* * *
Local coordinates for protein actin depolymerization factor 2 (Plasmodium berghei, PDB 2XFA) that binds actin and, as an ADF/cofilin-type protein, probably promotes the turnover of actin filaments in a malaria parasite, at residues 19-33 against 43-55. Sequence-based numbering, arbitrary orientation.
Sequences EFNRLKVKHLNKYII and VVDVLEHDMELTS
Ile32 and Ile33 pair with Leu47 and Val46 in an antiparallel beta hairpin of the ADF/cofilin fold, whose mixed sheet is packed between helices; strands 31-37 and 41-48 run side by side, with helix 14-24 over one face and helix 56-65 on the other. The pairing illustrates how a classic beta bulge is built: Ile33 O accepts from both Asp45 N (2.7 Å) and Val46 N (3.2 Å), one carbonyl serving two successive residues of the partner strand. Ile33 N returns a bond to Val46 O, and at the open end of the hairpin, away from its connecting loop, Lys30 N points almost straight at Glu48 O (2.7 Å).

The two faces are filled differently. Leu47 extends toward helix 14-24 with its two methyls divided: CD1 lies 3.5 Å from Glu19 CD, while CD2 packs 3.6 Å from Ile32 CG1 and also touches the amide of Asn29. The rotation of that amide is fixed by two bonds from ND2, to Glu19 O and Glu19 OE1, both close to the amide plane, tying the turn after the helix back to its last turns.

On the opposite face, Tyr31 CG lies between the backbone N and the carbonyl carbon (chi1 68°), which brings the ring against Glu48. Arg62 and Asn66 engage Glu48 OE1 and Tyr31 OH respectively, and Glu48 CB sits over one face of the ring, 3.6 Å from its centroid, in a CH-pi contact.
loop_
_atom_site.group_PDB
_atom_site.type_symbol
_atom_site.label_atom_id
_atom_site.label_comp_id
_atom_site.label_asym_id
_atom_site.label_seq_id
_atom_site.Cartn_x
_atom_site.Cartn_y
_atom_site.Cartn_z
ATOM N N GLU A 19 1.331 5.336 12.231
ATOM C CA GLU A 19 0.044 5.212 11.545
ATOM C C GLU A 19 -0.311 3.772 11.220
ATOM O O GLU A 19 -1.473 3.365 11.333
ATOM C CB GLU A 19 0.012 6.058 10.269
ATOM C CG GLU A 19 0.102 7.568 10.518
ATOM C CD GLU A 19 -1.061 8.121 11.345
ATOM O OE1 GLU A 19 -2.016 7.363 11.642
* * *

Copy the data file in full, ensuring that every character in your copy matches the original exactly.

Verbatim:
Local coordinates for protein actin depolymerization factor 2 (Plasmodium berghei, PDB 2XFA) that binds actin and, as an ADF/cofilin-type protein, probably promotes the turnover of actin filaments in a malaria parasite, at residues 19-33 against 43-55. Sequence-based numbering, arbitrary orientation.
Sequences EFNRLKVKHLNKYII and VVDVLEHDMELTS
Ile32 and Ile33 pair with Leu47 and Val46 in an antiparallel beta hairpin of the ADF/cofilin fold, whose mixed sheet is packed between helices; strands 31-37 and 41-48 run side by side, with helix 14-24 over one face and helix 56-65 on the other. The pairing illustrates how a classic beta bulge is built: Ile33 O accepts from both Asp45 N (2.7 Å) and Val46 N (3.2 Å), one carbonyl serving two successive residues of the partner strand. Ile33 N returns a bond to Val46 O, and at the open end of the hairpin, away from its connecting loop, Lys30 N points almost straight at Glu48 O (2.7 Å).

The two faces are filled differently. Leu47 extends toward helix 14-24 with its two methyls divided: CD1 lies 3.5 Å from Glu19 CD, while CD2 packs 3.6 Å from Ile32 CG1 and also touches the amide of Asn29. The rotation of that amide is fixed by two bonds from ND2, to Glu19 O and Glu19 OE1, both close to the amide plane, tying the turn after the helix back to its last turns.

On the opposite face, Tyr31 CG lies between the backbone N and the carbonyl carbon (chi1 68°), which brings the ring against Glu48. Arg62 and Asn66 engage Glu48 OE1 and Tyr31 OH respectively, and Glu48 CB sits over one face of the ring, 3.6 Å from its centroid, in a CH-pi contact.
loop_
_atom_site.group_PDB
_atom_site.type_symbol
_atom_site.label_atom_id
_atom_site.label_comp_id
_atom_site.label_asym_id
_atom_site.label_seq_id
_atom_site.Cartn_x
_atom_site.Cartn_y
_atom_site.Cartn_z
ATOM N N GLU A 19 1.331 5.336 12.231
ATOM C CA GLU A 19 0.044 5.212 11.545
ATOM C C GLU A 19 -0.311 3.772 11.220
ATOM O O GLU A 19 -1.473 3.365 11.333
ATOM C CB GLU A 19 0.012 6.058 10.269
ATOM C CG GLU A 19 0.102 7.568 10.518
ATOM C CD GLU A 19 -1.061 8.121 11.345
ATOM O OE1 GLU A 19 -2.016 7.363 11.642